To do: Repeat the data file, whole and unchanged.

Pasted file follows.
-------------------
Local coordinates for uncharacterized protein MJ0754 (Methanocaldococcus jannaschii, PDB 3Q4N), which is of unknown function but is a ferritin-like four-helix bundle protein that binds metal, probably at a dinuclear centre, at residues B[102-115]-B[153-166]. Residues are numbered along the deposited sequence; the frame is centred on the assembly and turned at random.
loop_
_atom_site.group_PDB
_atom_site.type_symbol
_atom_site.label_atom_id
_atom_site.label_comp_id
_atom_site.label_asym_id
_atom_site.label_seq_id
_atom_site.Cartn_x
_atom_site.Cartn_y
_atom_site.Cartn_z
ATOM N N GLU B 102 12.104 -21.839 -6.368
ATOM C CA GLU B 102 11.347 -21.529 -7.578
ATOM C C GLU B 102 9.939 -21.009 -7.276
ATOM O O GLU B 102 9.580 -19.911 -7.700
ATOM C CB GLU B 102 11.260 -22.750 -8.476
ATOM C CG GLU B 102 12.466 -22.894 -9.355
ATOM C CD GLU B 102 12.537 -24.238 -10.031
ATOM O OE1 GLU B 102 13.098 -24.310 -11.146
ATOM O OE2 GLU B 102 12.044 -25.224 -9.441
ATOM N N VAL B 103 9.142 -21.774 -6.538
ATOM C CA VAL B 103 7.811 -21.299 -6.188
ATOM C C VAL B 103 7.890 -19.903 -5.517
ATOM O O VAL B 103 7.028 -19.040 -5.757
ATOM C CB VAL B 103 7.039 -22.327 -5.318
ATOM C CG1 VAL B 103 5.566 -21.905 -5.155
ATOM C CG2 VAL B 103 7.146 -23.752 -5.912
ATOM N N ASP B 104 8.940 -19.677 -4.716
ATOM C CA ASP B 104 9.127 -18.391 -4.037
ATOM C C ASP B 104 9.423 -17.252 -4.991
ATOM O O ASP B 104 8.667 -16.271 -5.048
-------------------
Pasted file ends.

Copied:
Local coordinates for uncharacterized protein MJ0754 (Methanocaldococcus jannaschii, PDB 3Q4N), which is of unknown function but is a ferritin-like four-helix bundle protein that binds metal, probably at a dinuclear centre, at residues B[102-115]-B[153-166]. Residues are numbered along the deposited sequence; the frame is centred on the assembly and turned at random.
loop_
_atom_site.group_PDB
_atom_site.type_symbol
_atom_site.label_atom_id
_atom_site.label_comp_id
_atom_site.label_asym_id
_atom_site.label_seq_id
_atom_site.Cartn_x
_atom_site.Cartn_y
_atom_site.Cartn_z
ATOM N N GLU B 102 12.104 -21.839 -6.368
ATOM C CA GLU B 102 11.347 -21.529 -7.578
ATOM C C GLU B 102 9.939 -21.009 -7.276
ATOM O O GLU B 102 9.580 -19.911 -7.700
ATOM C CB GLU B 102 11.260 -22.750 -8.476
ATOM C CG GLU B 102 12.466 -22.894 -9.355
ATOM C CD GLU B 102 12.537 -24.238 -10.031
ATOM O OE1 GLU B 102 13.098 -24.310 -11.146
ATOM O OE2 GLU B 102 12.044 -25.224 -9.441
ATOM N N VAL B 103 9.142 -21.774 -6.538
ATOM C CA VAL B 103 7.811 -21.299 -6.188
ATOM C C VAL B 103 7.890 -19.903 -5.517
ATOM O O VAL B 103 7.028 -19.040 -5.757
ATOM C CB VAL B 103 7.039 -22.327 -5.318
ATOM C CG1 VAL B 103 5.566 -21.905 -5.155
ATOM C CG2 VAL B 103 7.146 -23.752 -5.912
ATOM N N ASP B 104 8.940 -19.677 -4.716
ATOM C CA ASP B 104 9.127 -18.391 -4.037
ATOM C C ASP B 104 9.423 -17.252 -4.991
ATOM O O ASP B 104 8.667 -16.271 -5.048